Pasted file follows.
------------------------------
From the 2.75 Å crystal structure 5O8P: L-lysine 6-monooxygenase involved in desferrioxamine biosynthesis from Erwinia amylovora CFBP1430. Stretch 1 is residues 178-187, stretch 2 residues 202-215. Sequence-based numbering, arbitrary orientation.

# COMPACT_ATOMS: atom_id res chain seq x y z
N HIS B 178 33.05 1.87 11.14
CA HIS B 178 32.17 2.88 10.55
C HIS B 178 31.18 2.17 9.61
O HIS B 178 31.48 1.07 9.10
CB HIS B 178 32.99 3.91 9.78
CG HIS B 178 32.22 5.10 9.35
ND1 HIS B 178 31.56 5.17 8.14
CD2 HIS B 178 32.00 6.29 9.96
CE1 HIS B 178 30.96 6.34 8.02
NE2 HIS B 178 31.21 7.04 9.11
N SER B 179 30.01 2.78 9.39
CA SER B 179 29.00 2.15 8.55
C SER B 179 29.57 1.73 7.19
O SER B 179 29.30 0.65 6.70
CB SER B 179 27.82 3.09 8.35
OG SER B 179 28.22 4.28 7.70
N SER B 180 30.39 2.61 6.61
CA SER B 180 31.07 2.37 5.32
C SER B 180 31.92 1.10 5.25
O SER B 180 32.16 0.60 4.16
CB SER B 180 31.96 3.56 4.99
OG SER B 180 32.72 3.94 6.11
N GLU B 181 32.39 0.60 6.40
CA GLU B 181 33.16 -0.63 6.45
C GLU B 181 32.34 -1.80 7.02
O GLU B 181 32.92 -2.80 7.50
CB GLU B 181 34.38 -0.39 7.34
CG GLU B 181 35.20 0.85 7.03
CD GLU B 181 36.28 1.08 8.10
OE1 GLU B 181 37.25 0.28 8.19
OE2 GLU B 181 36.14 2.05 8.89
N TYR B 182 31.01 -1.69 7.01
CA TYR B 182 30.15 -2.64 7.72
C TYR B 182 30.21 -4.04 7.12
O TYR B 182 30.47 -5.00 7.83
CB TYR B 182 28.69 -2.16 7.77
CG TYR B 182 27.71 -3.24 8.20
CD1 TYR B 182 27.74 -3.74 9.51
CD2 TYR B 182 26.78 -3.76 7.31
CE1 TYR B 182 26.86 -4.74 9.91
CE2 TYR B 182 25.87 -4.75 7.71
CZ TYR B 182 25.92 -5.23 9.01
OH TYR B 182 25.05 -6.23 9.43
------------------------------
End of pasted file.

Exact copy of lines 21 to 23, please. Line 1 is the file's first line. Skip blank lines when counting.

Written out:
C SER B 180 31.92 1.10 5.25
O SER B 180 32.16 0.60 4.16
CB SER B 180 31.96 3.56 4.99